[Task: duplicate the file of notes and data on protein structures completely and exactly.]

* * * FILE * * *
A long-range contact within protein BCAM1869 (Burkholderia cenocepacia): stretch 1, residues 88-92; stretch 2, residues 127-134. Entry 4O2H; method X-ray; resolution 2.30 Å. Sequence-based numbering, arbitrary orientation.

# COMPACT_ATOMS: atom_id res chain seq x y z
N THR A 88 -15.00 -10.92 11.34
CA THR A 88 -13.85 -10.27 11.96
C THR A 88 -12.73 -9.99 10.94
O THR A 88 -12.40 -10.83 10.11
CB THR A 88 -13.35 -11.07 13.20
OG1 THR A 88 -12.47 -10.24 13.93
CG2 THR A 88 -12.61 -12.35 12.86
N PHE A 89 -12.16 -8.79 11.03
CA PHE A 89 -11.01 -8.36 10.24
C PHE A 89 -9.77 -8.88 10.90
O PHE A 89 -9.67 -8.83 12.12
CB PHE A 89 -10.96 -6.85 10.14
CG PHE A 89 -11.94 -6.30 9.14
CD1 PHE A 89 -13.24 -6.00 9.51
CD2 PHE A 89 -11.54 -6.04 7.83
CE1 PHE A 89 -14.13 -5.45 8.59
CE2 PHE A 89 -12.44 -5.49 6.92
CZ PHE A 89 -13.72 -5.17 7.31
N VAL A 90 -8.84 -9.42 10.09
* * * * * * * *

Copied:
A long-range contact within protein BCAM1869 (Burkholderia cenocepacia): stretch 1, residues 88-92; stretch 2, residues 127-134. Entry 4O2H; method X-ray; resolution 2.30 Å. Sequence-based numbering, arbitrary orientation.

# COMPACT_ATOMS: atom_id res chain seq x y z
N THR A 88 -15.00 -10.92 11.34
CA THR A 88 -13.85 -10.27 11.96
C THR A 88 -12.73 -9.99 10.94
O THR A 88 -12.40 -10.83 10.11
CB THR A 88 -13.35 -11.07 13.20
OG1 THR A 88 -12.47 -10.24 13.93
CG2 THR A 88 -12.61 -12.35 12.86
N PHE A 89 -12.16 -8.79 11.03
CA PHE A 89 -11.01 -8.36 10.24
C PHE A 89 -9.77 -8.88 10.90
O PHE A 89 -9.67 -8.83 12.12
CB PHE A 89 -10.96 -6.85 10.14
CG PHE A 89 -11.94 -6.30 9.14
CD1 PHE A 89 -13.24 -6.00 9.51
CD2 PHE A 89 -11.54 -6.04 7.83
CE1 PHE A 89 -14.13 -5.45 8.59
CE2 PHE A 89 -12.44 -5.49 6.92
CZ PHE A 89 -13.72 -5.17 7.31
N VAL A 90 -8.84 -9.42 10.09